To witness how pervasive racial inequality is in Kansas, all you have to do is look at the state’s ACT profile every year – particularly how many students in each racial group are emerging from our public education system prepared (or unprepared) for college.

ACT Inc. has “readiness benchmarks” that indicate whether students will perform well in particular subjects at the postsecondary level. For example, if they receive a 22 or higher on the mathematics portion of the test, there’s a 75 percent chance that they’ll earn a “C” or better in a first-year college math course.

Only 15 percent of black students in the class of 2017 reached the math benchmark in Kansas – a proportion that surges to 53 percent for white students. On English, this differential is 35 percent to 76 percent. On reading, it’s 22 percent to 61 percent; on science, 12 percent to 47 percent. White students are almost six times more likely to reach the benchmarks in all four subjects – something only 6 percent of black students did in the most recent testing period. Disparities exist between white students and other races as well – 14 percent of Hispanic students and 12 percent of American Indian/Alaska Native students met or surpassed all four benchmarks, while the proportion was 35 percent among white students.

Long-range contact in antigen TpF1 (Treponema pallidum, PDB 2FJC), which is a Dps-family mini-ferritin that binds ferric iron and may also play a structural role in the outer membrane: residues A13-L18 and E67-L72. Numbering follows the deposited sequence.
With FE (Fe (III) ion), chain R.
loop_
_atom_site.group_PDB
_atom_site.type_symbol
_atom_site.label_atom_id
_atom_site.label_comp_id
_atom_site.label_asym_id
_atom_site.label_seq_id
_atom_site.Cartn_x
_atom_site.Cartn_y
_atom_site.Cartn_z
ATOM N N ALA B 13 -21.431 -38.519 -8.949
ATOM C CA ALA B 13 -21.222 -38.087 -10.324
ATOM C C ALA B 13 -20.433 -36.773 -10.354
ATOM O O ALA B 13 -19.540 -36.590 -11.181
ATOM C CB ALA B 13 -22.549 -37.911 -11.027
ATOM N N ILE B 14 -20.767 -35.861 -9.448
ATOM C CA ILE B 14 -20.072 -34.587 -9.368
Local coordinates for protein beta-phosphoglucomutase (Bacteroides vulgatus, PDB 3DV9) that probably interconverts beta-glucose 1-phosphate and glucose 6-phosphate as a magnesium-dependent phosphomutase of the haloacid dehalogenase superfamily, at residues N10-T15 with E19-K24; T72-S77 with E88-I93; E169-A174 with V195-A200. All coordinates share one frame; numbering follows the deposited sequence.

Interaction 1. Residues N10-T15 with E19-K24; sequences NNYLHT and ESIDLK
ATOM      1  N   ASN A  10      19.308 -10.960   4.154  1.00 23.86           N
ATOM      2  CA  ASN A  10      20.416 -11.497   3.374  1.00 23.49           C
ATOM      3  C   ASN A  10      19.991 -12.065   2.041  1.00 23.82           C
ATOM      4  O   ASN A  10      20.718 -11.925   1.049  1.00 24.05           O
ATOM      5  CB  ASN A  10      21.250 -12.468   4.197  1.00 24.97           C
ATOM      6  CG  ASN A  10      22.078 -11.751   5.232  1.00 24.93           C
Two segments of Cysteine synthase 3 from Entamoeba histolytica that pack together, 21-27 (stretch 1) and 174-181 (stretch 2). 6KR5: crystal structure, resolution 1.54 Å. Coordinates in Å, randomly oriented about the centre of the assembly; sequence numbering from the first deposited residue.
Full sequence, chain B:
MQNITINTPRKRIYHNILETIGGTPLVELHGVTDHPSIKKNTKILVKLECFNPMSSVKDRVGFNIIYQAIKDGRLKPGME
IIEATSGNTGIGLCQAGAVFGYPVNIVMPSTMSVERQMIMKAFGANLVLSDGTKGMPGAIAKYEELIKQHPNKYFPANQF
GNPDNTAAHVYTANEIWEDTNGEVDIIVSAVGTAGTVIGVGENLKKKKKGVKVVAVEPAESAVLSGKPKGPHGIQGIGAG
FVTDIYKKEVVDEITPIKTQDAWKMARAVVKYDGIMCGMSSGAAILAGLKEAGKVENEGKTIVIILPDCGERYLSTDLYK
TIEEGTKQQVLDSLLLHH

Remember what these benchmarks are designed to do: determine who will succeed in college. …

This is how inequality persists in our society. Opportunities are denied to members of minority groups early in their lives, and this affects everything else – the type of work they do, the amount of money they earn, their access to everything from health care to food, and perhaps most crucially, the resources they can offer their children.

The Annie E. Casey Foundation just released its most recent “Race for Results” report, and its findings reinforce these points. For example, 77 percent of Kansas children live in low-poverty areas – a proportion that collapses to 53 percent for Hispanic children and 51 percent for black children. …

As long as skin color remains a reliable predictor of academic success or failure, we’ll know we’ve failed our students.

— The Topeka Capital-Journal